Disruption Rises From the Governor’s Garden

By Sydney H. Schanberg

New York Newsday, August 19, 1986

When one takes vacations during the summer doldrums, one can usually read the morning newspapers without fear of being startled out of, well, the doldrums. Newspapers, like most derivative institutions, tend to take siestas when it is hot and the crickets are softly cheeping lullabies.

Which is why I was struck, on this year’s sabbatical, by all the shouting that so rudely disturbed the season of tranquility. Senators were yelling at the president’s choice for chief justice just because he made a habit of lying. (Funny, they weren’t the slightest bit outraged at the nominee for associate justice for his belief that reporters who publish leaks should be jailed under the mail fraud laws.) Everybody was yelling at everybody else over the latest trendy issue — the war on drugs (mainly the war against designer drugs) — with accusations lying that no one was doing enough to curb the cocaine plague, not even Nancy Reagan, who was not asked to take a urine test because it would have been unseemly.

And then Alfonse D’Amato, the alderman from Long Island who fills one of New York’s two seats in the United States Senate, was yelling at all kinds of people for not cracking down on evil everywhere. Ever vigilant for the common man and recklessly disdainful of the big-money interests, D’Amato battled to the end, in a losing cause, to keep real-estate tax shelters from being lopped out of the country’s new tax legislation.

D’Amato also continued his shtik of railing about “turnstile justice” — that is, about the judges who blithely set free drug fiends to pillage and burn our communities. New York’s chief judge, Sol Wachtler, surprised the alderman by shouting back at him. Wachtler said, “It is bad enough that we have to live with fear of crime, but what is almost as dangerous is the exploitation of that fear by those who divert society’s attention away from cures toward the courts.” Whereupon D’Amato challenged Wachtler to a public shouting match, which he called a debate, over the state of the court system. It’s hard to nap with that kind of hollering going on.

Perhaps the worst disturber of the peace was Governor Cuomo, who bellowed at us by the use of silence and bullying. Cuomo is very popular, for a number of valid reasons, but the tactics he has adopted against his Republican opponent in this year’s campaign, Andrew O’Rourke, and against Abraham Hirschfeld, who opposes the governor’s choice for lieutenant governor, Rep. Stan Lundine, in the September 9 Democratic primary, are almost enough to make those two limp and unimpressive contenders look good.

With O’Rourke, who is the Westchester County executive, Cuomo has embraced the Chrysanthemum Garden strategy, known in the incumbency trade simply as the Mum Maneuver. In brief, he is refusing to debate O’Rourke, who in turn accuses the Democratic governor of hiding “on Mount Olympus.”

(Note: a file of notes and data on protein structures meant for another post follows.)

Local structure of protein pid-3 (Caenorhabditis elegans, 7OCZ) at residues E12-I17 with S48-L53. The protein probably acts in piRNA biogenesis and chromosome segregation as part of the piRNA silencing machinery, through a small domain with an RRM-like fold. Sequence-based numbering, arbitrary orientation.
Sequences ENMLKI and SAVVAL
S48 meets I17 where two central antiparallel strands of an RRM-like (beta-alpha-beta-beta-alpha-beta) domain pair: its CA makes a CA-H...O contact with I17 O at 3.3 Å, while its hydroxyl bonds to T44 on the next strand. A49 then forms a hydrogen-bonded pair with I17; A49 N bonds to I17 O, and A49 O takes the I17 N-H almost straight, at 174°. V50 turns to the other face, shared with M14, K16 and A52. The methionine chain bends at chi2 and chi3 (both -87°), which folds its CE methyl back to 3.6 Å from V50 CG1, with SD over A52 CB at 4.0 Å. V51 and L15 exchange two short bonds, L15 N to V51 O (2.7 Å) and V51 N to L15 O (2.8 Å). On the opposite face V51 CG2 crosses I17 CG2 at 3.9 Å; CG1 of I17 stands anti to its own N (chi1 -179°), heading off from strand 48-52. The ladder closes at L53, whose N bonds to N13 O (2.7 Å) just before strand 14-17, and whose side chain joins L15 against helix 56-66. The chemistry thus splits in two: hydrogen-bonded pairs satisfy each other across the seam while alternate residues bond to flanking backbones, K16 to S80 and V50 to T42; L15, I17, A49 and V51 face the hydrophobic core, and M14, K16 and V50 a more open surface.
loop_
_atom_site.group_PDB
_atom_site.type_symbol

Assuming the lofty position from his mountain aerie, Cuomo says: “Why should I give him [free television] time?” He has also sneered: “I haven’t heard anything I would like to engage the Republicans on.”

This refusal to meet his opponent in a public forum is the kind of ploy that Cuomo would have denounced as un-American if it had been practiced against him when he was a contender for mayor and later governor.

His debating skills are formidable — as witnesses recall from his first debate against Ed Koch in the gubernatorial primary of 1982, when he sliced up the New York mayor nearly to the point of overkill. So if O’Rourke is concealing something by not making public a list of all his law clients and his tax returns going back 11 years, as the Cuomo camp implies, then what better stage for the governor to expose those alleged conflicts of interest than a series of open, televised debates?

Cuomo’s overkill on Hirschfeld has been even more pronounced. Hirschfeld, a millionaire who is a builder of parking garages and a harasser of tenants, has sought public office before but never placed higher than third in his tried for City Council president and United States senator. His lack of knowledge about public policy is awesome.

Yet the governor’s pick for his lieutenant-governor running mate, Congressman Lundine of Jamestown, has gone in to the Mum Garden, too, shunning a debate with Hirschfeld that would be certain to reveal the latter’s deficiencies.

The misguided Cuomo-Lundine forces have also gone into court to try to knock Hirschfeld off the ballot, charging systematic fraud and forgery in the gathering of signatures for Hirschfeld’s qualifying petitions.

They are on their way to doing the impossible — turning Hirschfeld into a sympathetic figure. Cuomo has explained his behavior by saying that he considers Hirschfeld totally unqualified for the office. Translation: Cuomo would not sleep well at night running for president if the man who would fill his chair in Albany were to be Hirschfeld. 

Someone should tell him that we’re not sleeping that well, either, with all this yowling and howling and hullabaloo shattering our holiday snooze.

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